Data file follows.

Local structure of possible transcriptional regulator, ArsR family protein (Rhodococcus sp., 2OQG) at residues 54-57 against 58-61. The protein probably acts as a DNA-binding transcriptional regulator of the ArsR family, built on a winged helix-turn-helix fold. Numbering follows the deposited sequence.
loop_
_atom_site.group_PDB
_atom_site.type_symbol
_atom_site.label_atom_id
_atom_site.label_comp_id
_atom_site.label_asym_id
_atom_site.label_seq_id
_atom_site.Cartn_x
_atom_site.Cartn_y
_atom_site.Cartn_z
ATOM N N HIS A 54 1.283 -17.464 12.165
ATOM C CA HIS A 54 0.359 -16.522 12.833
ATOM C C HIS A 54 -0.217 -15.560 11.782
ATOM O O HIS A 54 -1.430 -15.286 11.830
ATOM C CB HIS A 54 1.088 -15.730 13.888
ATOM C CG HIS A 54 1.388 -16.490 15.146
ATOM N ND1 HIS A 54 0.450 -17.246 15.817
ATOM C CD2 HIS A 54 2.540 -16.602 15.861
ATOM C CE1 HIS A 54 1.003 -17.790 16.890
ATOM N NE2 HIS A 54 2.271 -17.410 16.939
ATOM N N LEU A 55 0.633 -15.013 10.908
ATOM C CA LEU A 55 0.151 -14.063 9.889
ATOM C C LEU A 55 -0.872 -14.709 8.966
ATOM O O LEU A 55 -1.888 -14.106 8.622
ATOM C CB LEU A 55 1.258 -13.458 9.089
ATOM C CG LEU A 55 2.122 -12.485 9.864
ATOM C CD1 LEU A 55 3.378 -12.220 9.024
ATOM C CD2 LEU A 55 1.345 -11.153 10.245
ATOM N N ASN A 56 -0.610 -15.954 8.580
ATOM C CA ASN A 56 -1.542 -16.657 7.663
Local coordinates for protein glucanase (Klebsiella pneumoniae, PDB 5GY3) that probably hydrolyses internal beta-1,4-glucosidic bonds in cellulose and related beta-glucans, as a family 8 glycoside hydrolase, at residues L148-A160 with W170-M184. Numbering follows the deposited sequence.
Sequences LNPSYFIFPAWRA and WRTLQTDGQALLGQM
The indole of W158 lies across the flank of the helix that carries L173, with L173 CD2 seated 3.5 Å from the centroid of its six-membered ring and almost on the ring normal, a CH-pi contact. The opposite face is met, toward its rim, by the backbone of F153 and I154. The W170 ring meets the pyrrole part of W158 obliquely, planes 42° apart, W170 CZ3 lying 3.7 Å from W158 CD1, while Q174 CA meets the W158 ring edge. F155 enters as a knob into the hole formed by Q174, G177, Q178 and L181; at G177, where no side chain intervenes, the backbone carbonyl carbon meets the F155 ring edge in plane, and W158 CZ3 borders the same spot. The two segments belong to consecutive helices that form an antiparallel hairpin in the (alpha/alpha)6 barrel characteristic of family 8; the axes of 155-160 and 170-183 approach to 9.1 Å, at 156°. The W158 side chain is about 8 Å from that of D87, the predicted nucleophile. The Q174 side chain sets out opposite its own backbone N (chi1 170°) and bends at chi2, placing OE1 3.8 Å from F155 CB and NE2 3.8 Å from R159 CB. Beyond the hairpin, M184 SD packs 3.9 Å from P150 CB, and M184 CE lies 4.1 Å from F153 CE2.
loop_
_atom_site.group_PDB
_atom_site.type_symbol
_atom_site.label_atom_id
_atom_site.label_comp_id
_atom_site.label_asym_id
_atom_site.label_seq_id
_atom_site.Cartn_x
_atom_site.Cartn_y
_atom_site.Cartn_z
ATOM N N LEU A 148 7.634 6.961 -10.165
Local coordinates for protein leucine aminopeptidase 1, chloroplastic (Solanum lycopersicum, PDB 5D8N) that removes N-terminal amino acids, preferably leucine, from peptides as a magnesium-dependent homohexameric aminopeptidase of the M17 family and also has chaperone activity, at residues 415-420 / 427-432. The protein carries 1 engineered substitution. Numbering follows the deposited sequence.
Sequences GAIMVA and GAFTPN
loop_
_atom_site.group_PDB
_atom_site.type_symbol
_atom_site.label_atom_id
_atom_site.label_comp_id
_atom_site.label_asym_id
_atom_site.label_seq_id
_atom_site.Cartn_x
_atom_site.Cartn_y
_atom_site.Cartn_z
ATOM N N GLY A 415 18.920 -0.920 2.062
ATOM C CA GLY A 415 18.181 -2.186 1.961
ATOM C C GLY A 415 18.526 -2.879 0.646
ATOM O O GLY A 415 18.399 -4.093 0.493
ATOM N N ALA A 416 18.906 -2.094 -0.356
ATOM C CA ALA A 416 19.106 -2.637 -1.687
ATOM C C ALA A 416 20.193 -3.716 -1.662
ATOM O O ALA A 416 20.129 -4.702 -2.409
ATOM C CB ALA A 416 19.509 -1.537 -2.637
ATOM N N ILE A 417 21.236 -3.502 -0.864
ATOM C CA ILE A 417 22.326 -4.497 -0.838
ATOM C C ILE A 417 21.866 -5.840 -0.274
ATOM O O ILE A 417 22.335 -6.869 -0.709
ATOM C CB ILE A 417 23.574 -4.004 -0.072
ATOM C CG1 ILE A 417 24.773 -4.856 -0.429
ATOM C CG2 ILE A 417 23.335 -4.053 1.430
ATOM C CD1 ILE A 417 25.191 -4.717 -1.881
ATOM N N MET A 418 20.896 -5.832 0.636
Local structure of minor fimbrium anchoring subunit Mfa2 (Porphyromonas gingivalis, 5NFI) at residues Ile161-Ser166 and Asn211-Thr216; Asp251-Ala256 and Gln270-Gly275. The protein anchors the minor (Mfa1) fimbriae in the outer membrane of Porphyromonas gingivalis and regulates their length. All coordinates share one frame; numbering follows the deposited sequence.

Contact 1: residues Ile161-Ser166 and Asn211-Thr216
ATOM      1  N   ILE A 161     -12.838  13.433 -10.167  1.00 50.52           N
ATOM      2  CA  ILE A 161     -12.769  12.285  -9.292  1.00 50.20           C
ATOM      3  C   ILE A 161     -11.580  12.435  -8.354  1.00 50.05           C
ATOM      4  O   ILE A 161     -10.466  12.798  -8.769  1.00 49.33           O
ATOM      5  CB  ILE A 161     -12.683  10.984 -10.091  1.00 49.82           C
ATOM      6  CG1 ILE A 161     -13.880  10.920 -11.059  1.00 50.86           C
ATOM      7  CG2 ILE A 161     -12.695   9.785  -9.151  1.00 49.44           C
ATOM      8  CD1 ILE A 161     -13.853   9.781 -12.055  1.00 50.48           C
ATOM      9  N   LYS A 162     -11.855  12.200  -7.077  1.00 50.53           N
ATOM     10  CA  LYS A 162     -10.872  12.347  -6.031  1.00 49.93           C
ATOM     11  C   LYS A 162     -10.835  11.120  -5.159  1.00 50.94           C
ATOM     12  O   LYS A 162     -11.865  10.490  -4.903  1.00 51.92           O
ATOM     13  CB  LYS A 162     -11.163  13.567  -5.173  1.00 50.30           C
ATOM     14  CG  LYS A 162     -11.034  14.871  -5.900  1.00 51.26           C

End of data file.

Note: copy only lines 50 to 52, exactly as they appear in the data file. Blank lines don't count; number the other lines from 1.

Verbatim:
_atom_site.type_symbol
_atom_site.label_atom_id
_atom_site.label_comp_id